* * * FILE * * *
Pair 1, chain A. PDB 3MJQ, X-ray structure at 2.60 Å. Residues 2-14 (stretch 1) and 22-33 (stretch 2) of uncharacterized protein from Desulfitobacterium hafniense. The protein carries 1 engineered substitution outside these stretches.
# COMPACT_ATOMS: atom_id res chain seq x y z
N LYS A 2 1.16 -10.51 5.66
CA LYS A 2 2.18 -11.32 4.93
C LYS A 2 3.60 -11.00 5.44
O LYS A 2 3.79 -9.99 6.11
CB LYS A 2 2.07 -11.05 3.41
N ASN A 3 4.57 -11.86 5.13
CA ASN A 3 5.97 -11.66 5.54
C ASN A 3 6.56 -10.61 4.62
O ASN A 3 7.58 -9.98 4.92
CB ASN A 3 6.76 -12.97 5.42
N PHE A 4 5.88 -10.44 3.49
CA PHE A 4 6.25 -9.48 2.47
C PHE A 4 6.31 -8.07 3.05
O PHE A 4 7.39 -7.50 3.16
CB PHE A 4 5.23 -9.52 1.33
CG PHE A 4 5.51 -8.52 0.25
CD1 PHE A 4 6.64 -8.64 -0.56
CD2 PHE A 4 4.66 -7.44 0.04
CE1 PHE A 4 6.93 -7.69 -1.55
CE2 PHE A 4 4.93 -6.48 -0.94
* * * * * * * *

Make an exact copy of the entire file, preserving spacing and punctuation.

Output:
Pair 1, chain A. PDB 3MJQ, X-ray structure at 2.60 Å. Residues 2-14 (stretch 1) and 22-33 (stretch 2) of uncharacterized protein from Desulfitobacterium hafniense. The protein carries 1 engineered substitution outside these stretches.
# COMPACT_ATOMS: atom_id res chain seq x y z
N LYS A 2 1.16 -10.51 5.66
CA LYS A 2 2.18 -11.32 4.93
C LYS A 2 3.60 -11.00 5.44
O LYS A 2 3.79 -9.99 6.11
CB LYS A 2 2.07 -11.05 3.41
N ASN A 3 4.57 -11.86 5.13
CA ASN A 3 5.97 -11.66 5.54
C ASN A 3 6.56 -10.61 4.62
O ASN A 3 7.58 -9.98 4.92
CB ASN A 3 6.76 -12.97 5.42
N PHE A 4 5.88 -10.44 3.49
CA PHE A 4 6.25 -9.48 2.47
C PHE A 4 6.31 -8.07 3.05
O PHE A 4 7.39 -7.50 3.16
CB PHE A 4 5.23 -9.52 1.33
CG PHE A 4 5.51 -8.52 0.25
CD1 PHE A 4 6.64 -8.64 -0.56
CD2 PHE A 4 4.66 -7.44 0.04
CE1 PHE A 4 6.93 -7.69 -1.55
CE2 PHE A 4 4.93 -6.48 -0.94